Starting a New Classroom: Where to Begin
I am a new Special Education Elementary Teacher who is responsible for starting up a new support classroom for students with significant learning needs. My students spend a great deal of their day with me in the classroom and only leave for specials. There is so much to do to pull together this class. I have so many ideas of how I want it to be to best support my students however I am feeling overwhelmed and don’t know where to start. Please advise…..
It is not uncommon for teachers (new or seasoned) to feel overwhelmed with all the tasks needed to start a new classroom. Consider using the Watson Classroom Planning Checklist (see resources below). This checklist prioritizes the minimum that should occur in a start up classroom. It includes the following 5 sections:
1) IEP At a Glance
2) Independent Work Stations
5) Data collection
The Watson Classroom Planning Checklist helps teachers prioritize the tasks that ought to happen when developing a new classroom.
- Child's Age: 6-10, 11-13, 14-17
- Planning Effort: High
- Difficulty Level: Moderate
Classroom resources and materials
1. Develop an IEP AT A GLANCE for each of your students.
- This should be limited to 1 page and include the following sections: 1) bulleted goals, 2) strengths, 3) motivators, and 4) specially designed instruction.
- These documents should be posted for classroom staff to have quick access to along with student data sheets. This document can also be shared with inclusion and specials teachers.
- The document is utilized to create the classroom including centers and independent work jobs.
- See Documents and Related Resources for related situation on this site.
2. Develop independent work stations for each of your students.
- Work stations are organized with some symbol the student can access to denote beginning and end.
- A picture or written cue or object is provided at the end of the visual system to denote what happens when the work is completed.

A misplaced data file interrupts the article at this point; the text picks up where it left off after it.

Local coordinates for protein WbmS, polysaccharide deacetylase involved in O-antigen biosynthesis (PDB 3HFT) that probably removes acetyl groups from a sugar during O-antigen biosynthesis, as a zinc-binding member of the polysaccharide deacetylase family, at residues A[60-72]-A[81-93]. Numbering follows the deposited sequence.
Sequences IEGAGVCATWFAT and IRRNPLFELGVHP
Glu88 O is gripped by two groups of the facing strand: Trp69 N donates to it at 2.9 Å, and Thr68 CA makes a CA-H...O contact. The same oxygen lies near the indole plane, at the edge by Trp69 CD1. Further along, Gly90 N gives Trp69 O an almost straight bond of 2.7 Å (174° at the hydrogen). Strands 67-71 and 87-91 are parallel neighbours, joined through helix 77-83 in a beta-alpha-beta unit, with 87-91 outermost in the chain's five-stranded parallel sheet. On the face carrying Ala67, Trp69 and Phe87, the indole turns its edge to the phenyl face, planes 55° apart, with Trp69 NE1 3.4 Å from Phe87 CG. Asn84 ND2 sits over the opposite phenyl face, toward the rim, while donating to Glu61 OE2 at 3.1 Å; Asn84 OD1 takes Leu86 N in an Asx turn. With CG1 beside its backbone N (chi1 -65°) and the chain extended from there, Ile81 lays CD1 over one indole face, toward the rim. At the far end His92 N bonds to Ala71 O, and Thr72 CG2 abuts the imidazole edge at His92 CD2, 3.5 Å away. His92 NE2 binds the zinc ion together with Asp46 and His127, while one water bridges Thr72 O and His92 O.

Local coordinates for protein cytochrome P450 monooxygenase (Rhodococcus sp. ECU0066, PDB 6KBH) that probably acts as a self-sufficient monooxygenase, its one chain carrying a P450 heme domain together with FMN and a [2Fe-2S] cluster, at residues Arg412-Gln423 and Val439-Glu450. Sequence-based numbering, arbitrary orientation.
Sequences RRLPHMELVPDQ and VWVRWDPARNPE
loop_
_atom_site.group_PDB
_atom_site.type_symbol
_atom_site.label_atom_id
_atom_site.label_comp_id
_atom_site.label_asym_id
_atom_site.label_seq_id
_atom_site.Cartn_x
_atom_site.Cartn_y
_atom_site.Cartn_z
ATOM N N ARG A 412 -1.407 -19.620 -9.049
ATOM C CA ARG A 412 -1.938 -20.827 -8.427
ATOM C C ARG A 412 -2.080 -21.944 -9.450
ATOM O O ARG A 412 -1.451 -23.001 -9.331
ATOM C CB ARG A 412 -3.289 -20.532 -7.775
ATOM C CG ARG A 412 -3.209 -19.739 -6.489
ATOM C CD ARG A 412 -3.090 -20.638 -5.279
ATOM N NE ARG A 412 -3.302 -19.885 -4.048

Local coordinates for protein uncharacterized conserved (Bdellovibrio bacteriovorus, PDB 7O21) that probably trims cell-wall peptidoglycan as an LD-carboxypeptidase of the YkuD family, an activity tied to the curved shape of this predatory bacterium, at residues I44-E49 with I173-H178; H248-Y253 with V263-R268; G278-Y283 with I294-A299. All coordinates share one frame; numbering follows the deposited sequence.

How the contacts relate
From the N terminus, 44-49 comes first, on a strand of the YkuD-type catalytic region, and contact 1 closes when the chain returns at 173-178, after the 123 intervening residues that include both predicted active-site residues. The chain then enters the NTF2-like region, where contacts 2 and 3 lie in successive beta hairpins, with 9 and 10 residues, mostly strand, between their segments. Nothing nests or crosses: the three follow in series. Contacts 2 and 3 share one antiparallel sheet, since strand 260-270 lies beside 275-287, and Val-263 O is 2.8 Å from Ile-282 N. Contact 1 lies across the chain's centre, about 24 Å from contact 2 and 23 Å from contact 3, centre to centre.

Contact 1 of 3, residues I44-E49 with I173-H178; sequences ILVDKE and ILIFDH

- Visual organization for each station is provided (bins, shelving, etc. )
- An organizational system for independent work storage has been developed.
- See Documents and Related Resources for link to a related situation on this site.
3. Develop learning centers.
- A minimum of 5 centers from a possible 9 should be available. Possibilities include Language Master, Listening Center, Writing Center, Manipulative center, Sensory Area, Quiet/Leisure area (books, magazines, CD player), Art area, Leisure for older students with games, books, magazines, CD’s, academic centers, work task centers.
- Clearly label center areas with visual supports as needed.
- Choose materials based on information about the student from IEP at a Glance.
4. Develop Schedules (Schedules are a very important task to accomplish at the start of school as students begin to recognize and take comfort in the routines and activities in their environment.)
- Develop a visual schedule of the general day and post were it is visible and can be accessed.
- Develop an individual schedule appropriate to each student that can be accessed daily.
- Develop a schedule for paraprofessionals and other support staff and post.
- If Velcro pictures are used as schedules, develop an organized storage system.
5. Develop Data system(s).
- Develop a system ( i.e., clipboard, notebook, or other organized system) for each student.
- Develop data sheets that are prepared and ready to use for each GOAL/objective/benchmark on the IEP.
Documents and Related Resources
Matching Work Systems (related situation on this site)
IEP At a Glance (related situation on this site)
Setting up a Structured Classroom (Watson Institute Resource)
If you have questions or concerns about the Watson Institute’s use of this information, please contact us.